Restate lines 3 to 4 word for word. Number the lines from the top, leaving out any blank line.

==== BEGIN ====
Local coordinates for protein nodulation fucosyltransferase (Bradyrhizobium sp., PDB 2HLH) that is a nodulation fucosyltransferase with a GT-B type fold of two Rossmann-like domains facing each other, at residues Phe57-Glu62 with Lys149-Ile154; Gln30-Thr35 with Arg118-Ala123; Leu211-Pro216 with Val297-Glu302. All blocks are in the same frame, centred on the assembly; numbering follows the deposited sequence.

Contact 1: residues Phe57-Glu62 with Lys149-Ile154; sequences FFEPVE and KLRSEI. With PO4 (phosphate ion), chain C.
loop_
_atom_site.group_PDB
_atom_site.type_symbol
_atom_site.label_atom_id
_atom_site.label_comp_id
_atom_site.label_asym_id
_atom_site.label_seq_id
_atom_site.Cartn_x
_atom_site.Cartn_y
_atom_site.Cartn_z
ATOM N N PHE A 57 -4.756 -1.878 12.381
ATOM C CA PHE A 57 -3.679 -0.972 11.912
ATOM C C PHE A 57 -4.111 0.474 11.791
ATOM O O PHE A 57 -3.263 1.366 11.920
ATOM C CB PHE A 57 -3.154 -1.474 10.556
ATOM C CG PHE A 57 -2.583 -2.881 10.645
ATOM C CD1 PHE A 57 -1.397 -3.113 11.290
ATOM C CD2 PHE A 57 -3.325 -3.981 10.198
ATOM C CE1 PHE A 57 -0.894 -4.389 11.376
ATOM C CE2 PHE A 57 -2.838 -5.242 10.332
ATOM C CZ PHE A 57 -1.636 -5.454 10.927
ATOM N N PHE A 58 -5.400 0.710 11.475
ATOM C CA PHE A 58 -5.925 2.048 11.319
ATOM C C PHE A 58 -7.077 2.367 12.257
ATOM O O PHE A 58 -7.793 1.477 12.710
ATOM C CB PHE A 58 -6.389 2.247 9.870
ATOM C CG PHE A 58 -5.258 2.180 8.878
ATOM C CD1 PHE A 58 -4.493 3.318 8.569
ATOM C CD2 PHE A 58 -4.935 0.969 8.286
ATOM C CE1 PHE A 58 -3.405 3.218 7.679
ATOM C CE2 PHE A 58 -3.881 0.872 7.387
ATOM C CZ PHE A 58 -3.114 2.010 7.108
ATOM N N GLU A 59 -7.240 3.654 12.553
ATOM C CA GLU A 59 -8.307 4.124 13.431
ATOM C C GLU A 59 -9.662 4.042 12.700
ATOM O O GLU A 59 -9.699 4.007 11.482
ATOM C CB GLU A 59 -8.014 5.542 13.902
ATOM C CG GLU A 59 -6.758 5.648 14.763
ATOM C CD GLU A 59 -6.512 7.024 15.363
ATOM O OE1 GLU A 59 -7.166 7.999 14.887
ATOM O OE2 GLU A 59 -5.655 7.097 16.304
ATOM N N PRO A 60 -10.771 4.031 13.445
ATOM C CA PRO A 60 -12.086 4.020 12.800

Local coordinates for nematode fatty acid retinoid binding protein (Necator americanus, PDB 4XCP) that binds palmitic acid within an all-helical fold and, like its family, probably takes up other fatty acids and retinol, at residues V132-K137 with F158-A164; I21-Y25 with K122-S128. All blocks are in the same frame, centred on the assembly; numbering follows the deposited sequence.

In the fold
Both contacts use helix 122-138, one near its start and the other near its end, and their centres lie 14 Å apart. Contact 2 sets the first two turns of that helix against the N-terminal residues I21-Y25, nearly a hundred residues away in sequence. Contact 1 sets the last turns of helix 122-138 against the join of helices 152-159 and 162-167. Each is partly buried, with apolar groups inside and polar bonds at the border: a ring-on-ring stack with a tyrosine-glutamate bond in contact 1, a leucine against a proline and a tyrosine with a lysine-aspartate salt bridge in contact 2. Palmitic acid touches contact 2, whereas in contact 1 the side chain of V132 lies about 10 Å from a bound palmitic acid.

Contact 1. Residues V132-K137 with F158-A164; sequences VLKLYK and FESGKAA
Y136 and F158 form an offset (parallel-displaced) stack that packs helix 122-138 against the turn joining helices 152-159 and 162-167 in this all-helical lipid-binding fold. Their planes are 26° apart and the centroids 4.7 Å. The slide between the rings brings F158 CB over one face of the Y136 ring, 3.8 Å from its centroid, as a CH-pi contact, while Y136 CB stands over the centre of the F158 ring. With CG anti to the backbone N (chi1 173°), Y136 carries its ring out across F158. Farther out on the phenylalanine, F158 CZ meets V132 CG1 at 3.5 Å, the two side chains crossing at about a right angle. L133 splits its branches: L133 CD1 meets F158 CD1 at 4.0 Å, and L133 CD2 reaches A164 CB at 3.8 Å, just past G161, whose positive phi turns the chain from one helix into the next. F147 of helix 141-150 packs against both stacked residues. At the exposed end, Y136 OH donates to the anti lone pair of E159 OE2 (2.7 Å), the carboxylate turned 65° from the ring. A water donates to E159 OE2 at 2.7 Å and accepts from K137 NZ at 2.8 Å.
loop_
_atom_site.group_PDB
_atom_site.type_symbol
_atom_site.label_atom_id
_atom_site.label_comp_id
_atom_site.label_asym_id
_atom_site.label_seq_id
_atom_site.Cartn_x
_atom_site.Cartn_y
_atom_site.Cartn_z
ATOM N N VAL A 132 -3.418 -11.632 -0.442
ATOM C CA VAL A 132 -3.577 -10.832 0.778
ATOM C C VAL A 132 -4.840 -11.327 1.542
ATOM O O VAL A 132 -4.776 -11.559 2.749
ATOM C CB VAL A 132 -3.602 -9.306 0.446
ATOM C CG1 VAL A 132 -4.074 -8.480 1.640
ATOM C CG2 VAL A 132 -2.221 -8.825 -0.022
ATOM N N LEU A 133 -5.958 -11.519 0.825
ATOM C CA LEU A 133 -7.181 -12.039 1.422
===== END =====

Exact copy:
loop_
_atom_site.group_PDB